Jeans: No reason not to buy Levi’s, frankly. Skip Macy’s and shop the ones at Urban Outfitters in the 511, 514 and 501 styles. You can also find them at a Levi’s store or online. The 511s are not actually skinny jeans (I fit in them). You want them in a clean, dark wash with no artificial fades - if you’d like to spend a lot of money, there’s the raw version, but you can get a similar effect and pretty great quality for $50ish with this one. Wash them inside out in cold water once a month or so and never put them in the dryer ever and they come out terrific. You could buy a pair a year and never wear any other pants, if you really wanted. Buy the skinniest waist you can fit in - after a couple of days, they’ll stretch quite a bit. Alternatives: J. Crew’s aren’t bad, but not nearly as good for the price; the Gap’s are pretty awful. Very thin and cheap-feeling. If you want to spend more than $150, there are a lot of cool brands but they’re probably not going to last any longer than the Levi’s.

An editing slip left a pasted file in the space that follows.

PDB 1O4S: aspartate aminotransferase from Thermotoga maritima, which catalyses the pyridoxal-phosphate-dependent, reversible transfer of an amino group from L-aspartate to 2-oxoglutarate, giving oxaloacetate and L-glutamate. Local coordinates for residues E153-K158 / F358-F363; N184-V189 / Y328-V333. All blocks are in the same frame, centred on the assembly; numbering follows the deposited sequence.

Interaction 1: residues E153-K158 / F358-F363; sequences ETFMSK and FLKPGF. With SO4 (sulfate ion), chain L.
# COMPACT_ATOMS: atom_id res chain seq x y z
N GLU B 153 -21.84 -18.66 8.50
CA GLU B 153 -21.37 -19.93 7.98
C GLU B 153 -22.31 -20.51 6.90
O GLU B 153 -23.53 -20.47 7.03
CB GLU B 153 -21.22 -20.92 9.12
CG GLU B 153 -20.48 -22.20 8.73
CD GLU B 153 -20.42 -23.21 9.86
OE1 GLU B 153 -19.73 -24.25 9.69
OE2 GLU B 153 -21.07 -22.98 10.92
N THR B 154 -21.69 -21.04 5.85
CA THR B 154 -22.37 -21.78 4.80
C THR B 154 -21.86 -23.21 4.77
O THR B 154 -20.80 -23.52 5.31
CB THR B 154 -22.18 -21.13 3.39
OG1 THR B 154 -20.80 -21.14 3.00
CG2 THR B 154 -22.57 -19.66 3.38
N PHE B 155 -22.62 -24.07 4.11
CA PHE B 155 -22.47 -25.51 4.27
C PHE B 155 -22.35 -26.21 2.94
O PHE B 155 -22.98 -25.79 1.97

Corduroys: Mine are from J. Crew and the Gap. They’re good enough, not great. The Levi’s 511 version is probably worth looking into.
Shorts: Have yet to find a pair I really love. Mine are J. Crew by default - I have the 9” ones in seersucker and khaki. Buy a pair that hits at the knees and skip the cargo pockets, unless you’re a wildlife photographer.
Sweaters/cardigans: Here’s an area where fabric matters a lot, in terms of how it will hold up/wear out as well as softness. For now, I generally buy them in merino wool from the J. Crew outlet, though they will pill. (A de-pilling device can solve this problem every couple months.) I wear v-neck sweaters with collared shirts and crewnecks with crewnecks, which is to say, I don’t own a crewneck sweater. You can wear a cardigan with either collar and, as long as you don’t buy a 2006 hipster cotton one from American Apparel, look like a boss. (Always go with pure wool.) The sweaters/cardigans I bought from Uniqlo last winter are excellent, too, if you can get your hands on them.
If you’re going to buy a hoodie, you probably want it from American Apparel. Like the t-shirts, they last forever.